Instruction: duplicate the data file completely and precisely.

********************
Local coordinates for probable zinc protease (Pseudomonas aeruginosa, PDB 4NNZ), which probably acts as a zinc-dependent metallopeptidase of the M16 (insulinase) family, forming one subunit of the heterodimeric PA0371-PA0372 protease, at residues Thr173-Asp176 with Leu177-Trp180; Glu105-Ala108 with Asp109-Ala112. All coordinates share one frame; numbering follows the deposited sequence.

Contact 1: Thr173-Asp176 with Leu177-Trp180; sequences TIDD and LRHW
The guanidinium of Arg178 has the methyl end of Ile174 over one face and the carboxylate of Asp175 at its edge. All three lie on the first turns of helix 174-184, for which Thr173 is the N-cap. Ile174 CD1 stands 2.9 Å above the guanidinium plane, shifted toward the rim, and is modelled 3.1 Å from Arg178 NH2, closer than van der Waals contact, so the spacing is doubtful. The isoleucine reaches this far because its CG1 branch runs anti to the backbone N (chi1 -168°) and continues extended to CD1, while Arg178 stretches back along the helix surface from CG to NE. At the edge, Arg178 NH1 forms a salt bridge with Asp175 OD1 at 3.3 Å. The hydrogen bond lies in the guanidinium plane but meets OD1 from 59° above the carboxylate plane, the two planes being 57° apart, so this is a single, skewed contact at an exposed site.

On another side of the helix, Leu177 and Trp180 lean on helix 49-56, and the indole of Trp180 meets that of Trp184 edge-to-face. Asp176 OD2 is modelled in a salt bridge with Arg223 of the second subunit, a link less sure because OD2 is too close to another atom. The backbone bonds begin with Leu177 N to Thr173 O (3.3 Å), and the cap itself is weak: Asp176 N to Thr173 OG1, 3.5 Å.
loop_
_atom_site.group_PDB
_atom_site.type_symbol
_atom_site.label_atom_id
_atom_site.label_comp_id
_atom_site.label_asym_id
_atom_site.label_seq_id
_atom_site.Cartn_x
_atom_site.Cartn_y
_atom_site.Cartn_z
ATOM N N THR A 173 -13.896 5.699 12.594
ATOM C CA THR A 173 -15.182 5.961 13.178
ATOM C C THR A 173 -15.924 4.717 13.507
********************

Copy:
Local coordinates for probable zinc protease (Pseudomonas aeruginosa, PDB 4NNZ), which probably acts as a zinc-dependent metallopeptidase of the M16 (insulinase) family, forming one subunit of the heterodimeric PA0371-PA0372 protease, at residues Thr173-Asp176 with Leu177-Trp180; Glu105-Ala108 with Asp109-Ala112. All coordinates share one frame; numbering follows the deposited sequence.

Contact 1: Thr173-Asp176 with Leu177-Trp180; sequences TIDD and LRHW
The guanidinium of Arg178 has the methyl end of Ile174 over one face and the carboxylate of Asp175 at its edge. All three lie on the first turns of helix 174-184, for which Thr173 is the N-cap. Ile174 CD1 stands 2.9 Å above the guanidinium plane, shifted toward the rim, and is modelled 3.1 Å from Arg178 NH2, closer than van der Waals contact, so the spacing is doubtful. The isoleucine reaches this far because its CG1 branch runs anti to the backbone N (chi1 -168°) and continues extended to CD1, while Arg178 stretches back along the helix surface from CG to NE. At the edge, Arg178 NH1 forms a salt bridge with Asp175 OD1 at 3.3 Å. The hydrogen bond lies in the guanidinium plane but meets OD1 from 59° above the carboxylate plane, the two planes being 57° apart, so this is a single, skewed contact at an exposed site.

On another side of the helix, Leu177 and Trp180 lean on helix 49-56, and the indole of Trp180 meets that of Trp184 edge-to-face. Asp176 OD2 is modelled in a salt bridge with Arg223 of the second subunit, a link less sure because OD2 is too close to another atom. The backbone bonds begin with Leu177 N to Thr173 O (3.3 Å), and the cap itself is weak: Asp176 N to Thr173 OG1, 3.5 Å.
loop_
_atom_site.group_PDB
_atom_site.type_symbol
_atom_site.label_atom_id
_atom_site.label_comp_id
_atom_site.label_asym_id
_atom_site.label_seq_id
_atom_site.Cartn_x
_atom_site.Cartn_y
_atom_site.Cartn_z
ATOM N N THR A 173 -13.896 5.699 12.594
ATOM C CA THR A 173 -15.182 5.961 13.178
ATOM C C THR A 173 -15.924 4.717 13.507